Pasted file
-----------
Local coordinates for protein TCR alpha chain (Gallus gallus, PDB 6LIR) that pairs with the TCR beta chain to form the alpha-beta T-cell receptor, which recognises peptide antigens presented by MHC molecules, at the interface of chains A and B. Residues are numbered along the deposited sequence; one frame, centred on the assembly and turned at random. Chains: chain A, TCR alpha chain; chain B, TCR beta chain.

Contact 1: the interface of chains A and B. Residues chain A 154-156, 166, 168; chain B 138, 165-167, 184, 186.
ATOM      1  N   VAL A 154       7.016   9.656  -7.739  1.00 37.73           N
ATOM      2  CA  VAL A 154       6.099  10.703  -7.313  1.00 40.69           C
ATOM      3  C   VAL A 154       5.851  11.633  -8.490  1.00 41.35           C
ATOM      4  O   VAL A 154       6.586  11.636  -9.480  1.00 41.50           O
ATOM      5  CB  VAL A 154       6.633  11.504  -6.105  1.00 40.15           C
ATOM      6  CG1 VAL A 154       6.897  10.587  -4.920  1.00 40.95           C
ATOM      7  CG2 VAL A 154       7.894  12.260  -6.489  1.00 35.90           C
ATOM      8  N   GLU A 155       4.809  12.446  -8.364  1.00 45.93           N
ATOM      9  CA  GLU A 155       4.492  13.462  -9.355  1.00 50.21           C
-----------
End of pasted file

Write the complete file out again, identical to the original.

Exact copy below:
Local coordinates for protein TCR alpha chain (Gallus gallus, PDB 6LIR) that pairs with the TCR beta chain to form the alpha-beta T-cell receptor, which recognises peptide antigens presented by MHC molecules, at the interface of chains A and B. Residues are numbered along the deposited sequence; one frame, centred on the assembly and turned at random. Chains: chain A, TCR alpha chain; chain B, TCR beta chain.

Contact 1: the interface of chains A and B. Residues chain A 154-156, 166, 168; chain B 138, 165-167, 184, 186.
ATOM      1  N   VAL A 154       7.016   9.656  -7.739  1.00 37.73           N
ATOM      2  CA  VAL A 154       6.099  10.703  -7.313  1.00 40.69           C
ATOM      3  C   VAL A 154       5.851  11.633  -8.490  1.00 41.35           C
ATOM      4  O   VAL A 154       6.586  11.636  -9.480  1.00 41.50           O
ATOM      5  CB  VAL A 154       6.633  11.504  -6.105  1.00 40.15           C
ATOM      6  CG1 VAL A 154       6.897  10.587  -4.920  1.00 40.95           C
ATOM      7  CG2 VAL A 154       7.894  12.260  -6.489  1.00 35.90           C
ATOM      8  N   GLU A 155       4.809  12.446  -8.364  1.00 45.93           N
ATOM      9  CA  GLU A 155       4.492  13.462  -9.355  1.00 50.21           C